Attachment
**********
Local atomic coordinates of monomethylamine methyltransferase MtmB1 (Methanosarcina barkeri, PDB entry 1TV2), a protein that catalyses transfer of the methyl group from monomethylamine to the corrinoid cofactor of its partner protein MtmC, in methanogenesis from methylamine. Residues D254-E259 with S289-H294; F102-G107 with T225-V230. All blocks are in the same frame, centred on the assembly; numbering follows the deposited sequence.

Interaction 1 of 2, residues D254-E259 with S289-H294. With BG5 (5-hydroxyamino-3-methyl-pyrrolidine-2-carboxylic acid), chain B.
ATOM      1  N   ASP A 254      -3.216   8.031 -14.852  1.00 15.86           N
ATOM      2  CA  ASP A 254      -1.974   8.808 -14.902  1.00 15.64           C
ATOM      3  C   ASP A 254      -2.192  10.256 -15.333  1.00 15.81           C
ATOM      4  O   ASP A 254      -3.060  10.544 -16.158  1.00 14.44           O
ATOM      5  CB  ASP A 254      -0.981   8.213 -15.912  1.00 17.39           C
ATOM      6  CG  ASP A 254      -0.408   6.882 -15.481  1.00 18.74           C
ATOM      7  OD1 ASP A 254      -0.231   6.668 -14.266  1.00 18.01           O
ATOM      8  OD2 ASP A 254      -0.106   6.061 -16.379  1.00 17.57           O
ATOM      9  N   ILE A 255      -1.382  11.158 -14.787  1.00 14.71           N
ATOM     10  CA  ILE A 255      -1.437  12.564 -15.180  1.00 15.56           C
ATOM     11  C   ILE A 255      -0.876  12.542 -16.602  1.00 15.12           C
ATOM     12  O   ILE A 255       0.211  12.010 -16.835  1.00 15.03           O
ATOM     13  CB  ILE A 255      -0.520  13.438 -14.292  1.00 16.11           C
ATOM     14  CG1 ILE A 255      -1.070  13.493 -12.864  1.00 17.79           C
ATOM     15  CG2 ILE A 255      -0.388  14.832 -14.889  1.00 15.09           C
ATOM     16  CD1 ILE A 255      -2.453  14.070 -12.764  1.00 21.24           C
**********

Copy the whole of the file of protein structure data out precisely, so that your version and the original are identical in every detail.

Local atomic coordinates of monomethylamine methyltransferase MtmB1 (Methanosarcina barkeri, PDB entry 1TV2), a protein that catalyses transfer of the methyl group from monomethylamine to the corrinoid cofactor of its partner protein MtmC, in methanogenesis from methylamine. Residues D254-E259 with S289-H294; F102-G107 with T225-V230. All blocks are in the same frame, centred on the assembly; numbering follows the deposited sequence.

Interaction 1 of 2, residues D254-E259 with S289-H294. With BG5 (5-hydroxyamino-3-methyl-pyrrolidine-2-carboxylic acid), chain B.
ATOM      1  N   ASP A 254      -3.216   8.031 -14.852  1.00 15.86           N
ATOM      2  CA  ASP A 254      -1.974   8.808 -14.902  1.00 15.64           C
ATOM      3  C   ASP A 254      -2.192  10.256 -15.333  1.00 15.81           C
ATOM      4  O   ASP A 254      -3.060  10.544 -16.158  1.00 14.44           O
ATOM      5  CB  ASP A 254      -0.981   8.213 -15.912  1.00 17.39           C
ATOM      6  CG  ASP A 254      -0.408   6.882 -15.481  1.00 18.74           C
ATOM      7  OD1 ASP A 254      -0.231   6.668 -14.266  1.00 18.01           O
ATOM      8  OD2 ASP A 254      -0.106   6.061 -16.379  1.00 17.57           O
ATOM      9  N   ILE A 255      -1.382  11.158 -14.787  1.00 14.71           N
ATOM     10  CA  ILE A 255      -1.437  12.564 -15.180  1.00 15.56           C
ATOM     11  C   ILE A 255      -0.876  12.542 -16.602  1.00 15.12           C
ATOM     12  O   ILE A 255       0.211  12.010 -16.835  1.00 15.03           O
ATOM     13  CB  ILE A 255      -0.520  13.438 -14.292  1.00 16.11           C
ATOM     14  CG1 ILE A 255      -1.070  13.493 -12.864  1.00 17.79           C
ATOM     15  CG2 ILE A 255      -0.388  14.832 -14.889  1.00 15.09           C
ATOM     16  CD1 ILE A 255      -2.453  14.070 -12.764  1.00 21.24           C